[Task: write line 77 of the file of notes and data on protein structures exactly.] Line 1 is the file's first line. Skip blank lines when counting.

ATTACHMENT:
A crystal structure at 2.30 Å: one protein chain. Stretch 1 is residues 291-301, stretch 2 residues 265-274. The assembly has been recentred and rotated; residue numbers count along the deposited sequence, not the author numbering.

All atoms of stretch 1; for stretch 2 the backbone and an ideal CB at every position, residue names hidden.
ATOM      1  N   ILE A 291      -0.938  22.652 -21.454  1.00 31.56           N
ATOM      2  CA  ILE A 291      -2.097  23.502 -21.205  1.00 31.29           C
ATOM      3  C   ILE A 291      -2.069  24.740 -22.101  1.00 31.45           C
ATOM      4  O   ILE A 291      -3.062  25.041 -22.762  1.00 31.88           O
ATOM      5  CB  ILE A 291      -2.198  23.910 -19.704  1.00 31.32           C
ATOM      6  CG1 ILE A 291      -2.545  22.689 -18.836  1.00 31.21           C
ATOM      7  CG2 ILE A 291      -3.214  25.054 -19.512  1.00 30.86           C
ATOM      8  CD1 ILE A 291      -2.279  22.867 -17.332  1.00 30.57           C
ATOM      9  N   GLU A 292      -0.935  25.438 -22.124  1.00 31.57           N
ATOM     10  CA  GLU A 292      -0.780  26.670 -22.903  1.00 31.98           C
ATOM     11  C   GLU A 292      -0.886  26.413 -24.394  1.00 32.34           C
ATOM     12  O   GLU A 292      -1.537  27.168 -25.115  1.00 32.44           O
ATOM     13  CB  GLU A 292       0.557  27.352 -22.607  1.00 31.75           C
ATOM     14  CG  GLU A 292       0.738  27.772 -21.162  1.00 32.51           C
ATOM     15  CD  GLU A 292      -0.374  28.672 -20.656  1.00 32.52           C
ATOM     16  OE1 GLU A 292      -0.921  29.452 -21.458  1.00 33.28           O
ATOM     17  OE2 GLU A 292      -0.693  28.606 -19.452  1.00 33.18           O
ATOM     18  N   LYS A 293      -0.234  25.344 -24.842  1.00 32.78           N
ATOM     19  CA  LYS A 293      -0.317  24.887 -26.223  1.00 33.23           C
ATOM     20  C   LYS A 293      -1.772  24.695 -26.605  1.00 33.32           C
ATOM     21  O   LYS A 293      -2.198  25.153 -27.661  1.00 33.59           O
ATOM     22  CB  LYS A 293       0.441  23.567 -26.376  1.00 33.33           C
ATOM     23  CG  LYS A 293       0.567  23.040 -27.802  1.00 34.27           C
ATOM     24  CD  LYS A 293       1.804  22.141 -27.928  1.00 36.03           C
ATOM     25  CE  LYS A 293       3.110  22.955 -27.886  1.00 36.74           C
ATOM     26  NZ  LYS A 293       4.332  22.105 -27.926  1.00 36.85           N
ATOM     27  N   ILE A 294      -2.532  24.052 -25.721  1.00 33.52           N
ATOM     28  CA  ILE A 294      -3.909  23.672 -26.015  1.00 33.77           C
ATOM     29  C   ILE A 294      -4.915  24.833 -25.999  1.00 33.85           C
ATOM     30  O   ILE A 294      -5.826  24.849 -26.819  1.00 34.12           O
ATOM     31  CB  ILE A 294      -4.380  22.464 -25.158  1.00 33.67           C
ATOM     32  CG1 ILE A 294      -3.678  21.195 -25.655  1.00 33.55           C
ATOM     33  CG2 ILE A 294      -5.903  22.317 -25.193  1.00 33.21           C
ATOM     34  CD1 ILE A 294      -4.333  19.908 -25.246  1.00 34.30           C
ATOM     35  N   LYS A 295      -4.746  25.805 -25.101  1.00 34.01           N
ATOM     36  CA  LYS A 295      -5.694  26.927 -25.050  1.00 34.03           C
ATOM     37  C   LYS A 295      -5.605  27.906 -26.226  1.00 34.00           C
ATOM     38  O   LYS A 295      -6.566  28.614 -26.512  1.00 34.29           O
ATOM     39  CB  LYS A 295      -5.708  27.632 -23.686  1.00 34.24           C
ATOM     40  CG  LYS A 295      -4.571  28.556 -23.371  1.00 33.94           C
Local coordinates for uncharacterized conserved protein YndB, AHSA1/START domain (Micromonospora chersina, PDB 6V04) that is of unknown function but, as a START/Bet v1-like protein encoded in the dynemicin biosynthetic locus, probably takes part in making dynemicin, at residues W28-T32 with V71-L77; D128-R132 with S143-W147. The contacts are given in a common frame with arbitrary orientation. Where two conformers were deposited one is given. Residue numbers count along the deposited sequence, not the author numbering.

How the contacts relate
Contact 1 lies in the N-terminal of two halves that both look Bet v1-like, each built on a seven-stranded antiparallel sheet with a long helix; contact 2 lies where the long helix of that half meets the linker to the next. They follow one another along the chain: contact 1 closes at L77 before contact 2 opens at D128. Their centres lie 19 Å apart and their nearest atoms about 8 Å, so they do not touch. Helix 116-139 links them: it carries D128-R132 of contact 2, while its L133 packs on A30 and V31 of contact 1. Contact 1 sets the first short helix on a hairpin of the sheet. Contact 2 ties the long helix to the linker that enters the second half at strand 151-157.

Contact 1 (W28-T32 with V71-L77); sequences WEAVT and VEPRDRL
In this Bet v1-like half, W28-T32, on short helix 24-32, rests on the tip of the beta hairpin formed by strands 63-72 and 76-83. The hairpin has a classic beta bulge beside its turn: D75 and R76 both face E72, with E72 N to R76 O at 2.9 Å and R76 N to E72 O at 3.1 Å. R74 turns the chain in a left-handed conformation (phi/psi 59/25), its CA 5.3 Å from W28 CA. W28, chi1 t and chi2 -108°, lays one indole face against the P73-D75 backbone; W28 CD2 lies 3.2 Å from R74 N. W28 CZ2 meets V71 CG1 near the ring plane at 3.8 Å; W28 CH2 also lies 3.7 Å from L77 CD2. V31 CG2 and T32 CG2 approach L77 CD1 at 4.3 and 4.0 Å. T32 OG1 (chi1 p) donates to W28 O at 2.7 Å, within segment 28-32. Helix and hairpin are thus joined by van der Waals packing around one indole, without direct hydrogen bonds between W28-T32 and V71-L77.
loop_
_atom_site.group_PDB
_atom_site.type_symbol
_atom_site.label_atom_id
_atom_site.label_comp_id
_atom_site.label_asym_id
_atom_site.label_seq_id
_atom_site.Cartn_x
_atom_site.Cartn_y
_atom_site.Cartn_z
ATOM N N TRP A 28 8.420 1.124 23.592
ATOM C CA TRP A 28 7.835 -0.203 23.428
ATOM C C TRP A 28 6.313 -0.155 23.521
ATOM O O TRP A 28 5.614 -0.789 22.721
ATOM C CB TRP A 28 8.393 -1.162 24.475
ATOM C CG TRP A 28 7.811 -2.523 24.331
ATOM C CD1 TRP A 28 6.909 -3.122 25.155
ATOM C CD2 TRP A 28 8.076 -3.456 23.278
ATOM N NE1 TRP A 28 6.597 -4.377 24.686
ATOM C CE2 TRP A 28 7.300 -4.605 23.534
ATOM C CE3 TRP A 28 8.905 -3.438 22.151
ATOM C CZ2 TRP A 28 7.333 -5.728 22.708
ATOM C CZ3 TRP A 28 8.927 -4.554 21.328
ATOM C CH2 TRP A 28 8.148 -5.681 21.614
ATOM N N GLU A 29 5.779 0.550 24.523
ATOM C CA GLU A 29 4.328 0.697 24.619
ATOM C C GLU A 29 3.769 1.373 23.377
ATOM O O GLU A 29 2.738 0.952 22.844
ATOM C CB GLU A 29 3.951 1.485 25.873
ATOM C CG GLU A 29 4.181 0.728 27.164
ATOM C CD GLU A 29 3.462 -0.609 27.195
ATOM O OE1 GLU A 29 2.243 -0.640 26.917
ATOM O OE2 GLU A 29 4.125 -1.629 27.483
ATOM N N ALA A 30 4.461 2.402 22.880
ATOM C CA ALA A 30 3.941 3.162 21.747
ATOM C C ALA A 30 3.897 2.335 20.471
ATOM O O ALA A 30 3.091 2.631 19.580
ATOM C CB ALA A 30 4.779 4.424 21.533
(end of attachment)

ATOM C CG GLU A 29 4.181 0.728 27.164